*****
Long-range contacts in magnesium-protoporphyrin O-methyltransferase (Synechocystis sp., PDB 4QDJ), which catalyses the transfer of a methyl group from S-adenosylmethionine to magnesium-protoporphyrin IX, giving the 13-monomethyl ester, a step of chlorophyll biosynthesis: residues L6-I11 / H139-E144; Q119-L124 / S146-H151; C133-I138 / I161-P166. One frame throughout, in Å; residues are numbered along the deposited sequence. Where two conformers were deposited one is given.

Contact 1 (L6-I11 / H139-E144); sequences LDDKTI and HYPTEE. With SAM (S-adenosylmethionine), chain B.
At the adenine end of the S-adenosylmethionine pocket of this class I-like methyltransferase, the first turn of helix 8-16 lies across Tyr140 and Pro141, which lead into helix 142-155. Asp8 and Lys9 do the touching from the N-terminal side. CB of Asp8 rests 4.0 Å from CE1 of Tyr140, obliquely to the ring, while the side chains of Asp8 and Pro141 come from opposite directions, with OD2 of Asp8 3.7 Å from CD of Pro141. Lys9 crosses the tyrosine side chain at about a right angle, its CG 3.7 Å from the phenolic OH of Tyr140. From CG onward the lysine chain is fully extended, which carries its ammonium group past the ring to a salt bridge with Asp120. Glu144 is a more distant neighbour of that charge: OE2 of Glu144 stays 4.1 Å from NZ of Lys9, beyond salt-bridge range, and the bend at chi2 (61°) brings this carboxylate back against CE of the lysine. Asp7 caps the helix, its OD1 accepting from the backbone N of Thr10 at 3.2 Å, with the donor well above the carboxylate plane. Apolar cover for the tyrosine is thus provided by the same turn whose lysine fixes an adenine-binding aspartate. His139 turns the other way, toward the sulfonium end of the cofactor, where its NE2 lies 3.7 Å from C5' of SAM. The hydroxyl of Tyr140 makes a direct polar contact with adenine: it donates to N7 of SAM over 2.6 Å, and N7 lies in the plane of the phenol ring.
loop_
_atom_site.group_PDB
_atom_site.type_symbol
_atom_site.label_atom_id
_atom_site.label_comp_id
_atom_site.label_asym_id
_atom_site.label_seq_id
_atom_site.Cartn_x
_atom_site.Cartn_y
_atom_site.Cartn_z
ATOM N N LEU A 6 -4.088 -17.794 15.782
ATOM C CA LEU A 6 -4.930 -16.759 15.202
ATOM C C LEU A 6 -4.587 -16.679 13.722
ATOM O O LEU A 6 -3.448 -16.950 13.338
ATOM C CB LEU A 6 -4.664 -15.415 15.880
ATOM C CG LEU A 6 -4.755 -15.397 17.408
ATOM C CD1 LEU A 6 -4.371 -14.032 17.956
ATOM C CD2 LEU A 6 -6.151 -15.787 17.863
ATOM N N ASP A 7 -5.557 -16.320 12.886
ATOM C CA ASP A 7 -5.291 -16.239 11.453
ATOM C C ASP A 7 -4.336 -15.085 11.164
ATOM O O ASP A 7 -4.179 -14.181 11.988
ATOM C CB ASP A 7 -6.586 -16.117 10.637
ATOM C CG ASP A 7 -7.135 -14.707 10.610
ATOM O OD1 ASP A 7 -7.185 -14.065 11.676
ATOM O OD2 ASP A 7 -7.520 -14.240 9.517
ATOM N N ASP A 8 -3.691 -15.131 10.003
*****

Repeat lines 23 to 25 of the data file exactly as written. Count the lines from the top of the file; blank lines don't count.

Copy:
ATOM C CA ASP A 7 -5.291 -16.239 11.453
ATOM C C ASP A 7 -4.336 -15.085 11.164
ATOM O O ASP A 7 -4.179 -14.181 11.988